Miami, Chicago, and Hartford are among the U.S. cities with significant 
Jamaican populations.

A vigorous arts and cultural movement  developed in Jamaica under active 
govern-
mental and private sponsorship.  Jamaican writers, artists, and 
performers are engaged in a search through the nation's ethnic origins, 
especially African, for a cultural identity and expression suitable for 
their multiracial society.


HISTORY

When Christopher Columbus came to Jamaica in 1494, it was inhabited by 
an indigenous people called Arawaks.  As Jamaica was settled by the 
Spanish during the early 16th century, the Arawaks eventually died from 
disease, slavery, and war.  In 1655, British forces seized the island, 
and in 1670 Great Britain gained formal possession through the Treaty of 
Madrid.

Sugar and slavery, important elements in Jamaica's history and 
development, made it one of the most valuable possessions in the world 
for more than 150 years.  Slavery was ended in 1838, years before 
emancipation in other parts of the New World.

After a long period of direct British colonial rule, Jamaica gained a 
degree of local political control in the late 1930s.  During this 
period, which was marked by social unrest and occasional violence, the 
groundwork was laid for Jamaica's major political parties, led by Norman 
Washington Manley (People's National Party--PNP) and his cousin, Sir 
Alexander Bustamante (Jamaica Labor Party--JLP).  Jamaica's first 
election with universal adult suffrage was held in 1944, and the JLP won 
a majority in the House of Representatives.  Since then, the two parties 
have alternated in majority, two terms at a time.

In 1958, Jamaica joined nine other U.K. territories in the West Indies 
Federation but withdrew when, in a 1961 referendum, Jamaican voters 
rejected membership.  Jamaica gained independence from the United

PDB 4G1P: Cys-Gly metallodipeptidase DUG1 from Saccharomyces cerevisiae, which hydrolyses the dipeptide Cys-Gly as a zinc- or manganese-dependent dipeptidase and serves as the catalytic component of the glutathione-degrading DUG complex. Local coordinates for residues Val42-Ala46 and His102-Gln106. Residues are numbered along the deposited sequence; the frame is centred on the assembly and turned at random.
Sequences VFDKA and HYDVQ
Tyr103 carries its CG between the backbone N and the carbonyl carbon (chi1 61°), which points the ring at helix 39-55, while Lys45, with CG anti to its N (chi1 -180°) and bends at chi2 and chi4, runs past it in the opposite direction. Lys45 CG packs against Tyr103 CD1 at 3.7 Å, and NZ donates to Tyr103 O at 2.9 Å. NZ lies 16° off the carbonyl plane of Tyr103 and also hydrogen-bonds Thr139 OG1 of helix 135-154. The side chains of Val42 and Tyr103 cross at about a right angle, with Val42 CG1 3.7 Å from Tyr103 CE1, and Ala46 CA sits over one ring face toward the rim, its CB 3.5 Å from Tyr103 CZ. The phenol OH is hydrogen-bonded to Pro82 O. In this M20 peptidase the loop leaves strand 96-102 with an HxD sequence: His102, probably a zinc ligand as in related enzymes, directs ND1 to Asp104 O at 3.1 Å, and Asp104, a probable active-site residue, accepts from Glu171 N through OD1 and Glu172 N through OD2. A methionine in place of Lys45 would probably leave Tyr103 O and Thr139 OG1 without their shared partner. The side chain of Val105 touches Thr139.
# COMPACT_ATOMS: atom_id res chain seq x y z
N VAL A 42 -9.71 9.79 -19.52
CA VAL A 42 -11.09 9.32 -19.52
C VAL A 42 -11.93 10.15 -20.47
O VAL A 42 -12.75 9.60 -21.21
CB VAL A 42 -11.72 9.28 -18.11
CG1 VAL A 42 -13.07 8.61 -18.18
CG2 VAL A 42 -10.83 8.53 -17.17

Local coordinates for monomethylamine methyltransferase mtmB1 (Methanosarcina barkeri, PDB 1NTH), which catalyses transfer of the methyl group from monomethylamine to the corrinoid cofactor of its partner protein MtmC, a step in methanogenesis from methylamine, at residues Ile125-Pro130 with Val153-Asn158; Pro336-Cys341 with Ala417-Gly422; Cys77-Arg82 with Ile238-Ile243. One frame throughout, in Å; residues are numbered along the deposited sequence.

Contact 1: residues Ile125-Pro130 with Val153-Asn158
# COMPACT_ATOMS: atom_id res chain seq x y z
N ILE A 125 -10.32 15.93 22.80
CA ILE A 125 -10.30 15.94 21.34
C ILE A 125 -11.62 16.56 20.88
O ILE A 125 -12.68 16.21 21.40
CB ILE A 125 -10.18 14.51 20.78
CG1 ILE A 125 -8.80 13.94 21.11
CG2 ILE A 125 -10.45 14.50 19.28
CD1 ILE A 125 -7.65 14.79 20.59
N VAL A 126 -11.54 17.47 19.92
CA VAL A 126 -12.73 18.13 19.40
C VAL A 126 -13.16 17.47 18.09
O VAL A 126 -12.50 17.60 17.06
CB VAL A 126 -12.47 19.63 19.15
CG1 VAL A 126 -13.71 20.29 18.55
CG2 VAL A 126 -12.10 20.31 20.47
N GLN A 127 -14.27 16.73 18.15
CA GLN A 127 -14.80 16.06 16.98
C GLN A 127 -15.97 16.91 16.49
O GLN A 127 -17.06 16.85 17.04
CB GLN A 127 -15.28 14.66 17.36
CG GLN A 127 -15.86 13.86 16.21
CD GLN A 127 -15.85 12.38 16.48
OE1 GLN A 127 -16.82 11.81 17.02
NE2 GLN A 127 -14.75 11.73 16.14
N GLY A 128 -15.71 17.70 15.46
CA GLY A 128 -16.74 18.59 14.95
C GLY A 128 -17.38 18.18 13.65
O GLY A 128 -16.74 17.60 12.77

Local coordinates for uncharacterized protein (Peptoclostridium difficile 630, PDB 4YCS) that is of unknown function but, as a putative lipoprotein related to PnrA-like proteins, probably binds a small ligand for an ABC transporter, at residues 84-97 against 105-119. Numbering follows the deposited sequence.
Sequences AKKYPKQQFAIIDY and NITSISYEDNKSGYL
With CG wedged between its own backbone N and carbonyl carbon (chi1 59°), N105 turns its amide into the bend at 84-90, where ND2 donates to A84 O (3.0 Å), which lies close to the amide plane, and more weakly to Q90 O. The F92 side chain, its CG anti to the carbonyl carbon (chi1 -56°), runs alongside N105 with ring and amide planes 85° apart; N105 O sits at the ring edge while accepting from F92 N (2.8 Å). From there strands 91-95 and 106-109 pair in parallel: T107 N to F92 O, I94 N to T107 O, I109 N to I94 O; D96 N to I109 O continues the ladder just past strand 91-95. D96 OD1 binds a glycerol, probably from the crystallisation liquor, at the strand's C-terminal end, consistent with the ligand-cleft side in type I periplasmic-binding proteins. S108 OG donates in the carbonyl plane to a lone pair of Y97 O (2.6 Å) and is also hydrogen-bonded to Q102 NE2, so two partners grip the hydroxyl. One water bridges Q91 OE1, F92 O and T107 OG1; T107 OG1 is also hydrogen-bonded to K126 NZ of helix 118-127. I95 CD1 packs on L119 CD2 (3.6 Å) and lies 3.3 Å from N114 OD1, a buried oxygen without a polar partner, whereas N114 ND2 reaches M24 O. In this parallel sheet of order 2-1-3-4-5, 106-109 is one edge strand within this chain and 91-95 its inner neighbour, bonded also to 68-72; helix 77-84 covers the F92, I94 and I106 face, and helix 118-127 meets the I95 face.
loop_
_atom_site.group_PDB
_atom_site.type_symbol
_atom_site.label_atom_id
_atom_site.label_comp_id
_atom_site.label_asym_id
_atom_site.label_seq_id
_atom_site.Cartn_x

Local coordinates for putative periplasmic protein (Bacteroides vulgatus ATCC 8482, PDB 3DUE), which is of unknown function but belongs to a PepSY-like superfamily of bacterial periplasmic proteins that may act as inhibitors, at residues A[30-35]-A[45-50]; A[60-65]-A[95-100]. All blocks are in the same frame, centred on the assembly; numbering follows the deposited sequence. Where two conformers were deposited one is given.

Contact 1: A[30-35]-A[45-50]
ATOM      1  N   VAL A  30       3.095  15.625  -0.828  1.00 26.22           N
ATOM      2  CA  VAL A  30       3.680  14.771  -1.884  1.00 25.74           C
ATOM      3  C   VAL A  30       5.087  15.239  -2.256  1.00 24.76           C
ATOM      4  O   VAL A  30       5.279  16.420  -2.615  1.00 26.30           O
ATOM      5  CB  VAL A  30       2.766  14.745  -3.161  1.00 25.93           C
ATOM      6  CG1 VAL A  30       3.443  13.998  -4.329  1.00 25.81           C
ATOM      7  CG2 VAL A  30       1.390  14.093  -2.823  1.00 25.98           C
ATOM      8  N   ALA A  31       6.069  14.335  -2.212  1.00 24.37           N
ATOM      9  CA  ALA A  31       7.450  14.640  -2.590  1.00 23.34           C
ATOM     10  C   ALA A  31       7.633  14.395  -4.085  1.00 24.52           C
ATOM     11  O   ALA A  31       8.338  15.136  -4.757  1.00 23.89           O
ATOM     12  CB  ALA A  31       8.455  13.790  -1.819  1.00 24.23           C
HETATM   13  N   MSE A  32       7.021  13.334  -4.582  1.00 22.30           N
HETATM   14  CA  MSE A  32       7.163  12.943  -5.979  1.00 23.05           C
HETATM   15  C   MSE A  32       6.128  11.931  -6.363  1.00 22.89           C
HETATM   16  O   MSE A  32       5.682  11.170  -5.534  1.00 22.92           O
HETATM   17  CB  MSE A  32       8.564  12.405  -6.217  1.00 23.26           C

Kingdom in 1962 and remained a member of the Commonwealth.


GOVERNMENT

The 1962 constitution established a parliamentary system based on the 
U.K. model.  As chief of state, Queen Elizabeth II appoints a governor 
general, on the advice of a prime minister, as her representative in 
Jamaica.  The governor general's role is largely ceremonial.  Executive 
power is vested in the cabinet, led by the prime minister.

Parliament is composed of an appointed Senate and an elected House of 
Representatives.  Thirteen Senate members are nominated on the advice of 
the prime minister and eight on the advice of the leader of the 
opposition.  General elections must be held within five years of the 
forming of a new government (majority in the House of Representatives).  
The prime minister may ask the governor general to call elections 
sooner, however.  The Senate may submit bills, and it also reviews 
legislation submitted by the House.  It may not delay budget bills for 
more than one month or other bills for more than seven months.

The prime minister and the cabinet are selected from the parliament.  No 
fewer than two nor more than four members of the cabinet must be 
selected from the Senate.

The judiciary also is modeled on the U.K. system.  The Court of Appeals 
is the highest appellate court in Jamaica.  Under certain circumstances, 
cases may be appealed to the Privy Council of the United Kingdom.  
Jamaica's parishes have elected councils that exercise limited powers of 
local government.

Principal Government Officials
Governor General--Sir Howard Cooke
Prime Minister and Minister of Defense--P.J. Patterson
Deputy Prime Minister and Minister of Agriculture --Seymour Mullings

Ministers:
Public Service and Environment--Easton Douglas
Finance and Planning--Dr. Omar Davies
Foreign Affairs and Foreign Trade--Dr. Paul Robertson
National Security and Justice--K.D. Knight

Ambassador to the United States and the Organization of American States 
(OAS)--Richard Bernal
Ambassador to the United Nations--Lucille Mair

Jamaica maintains an embassy in the United States at 1520 New Hampshire 
Ave NW, Washington, DC 20030 (tel. 202-452-0660).  It also has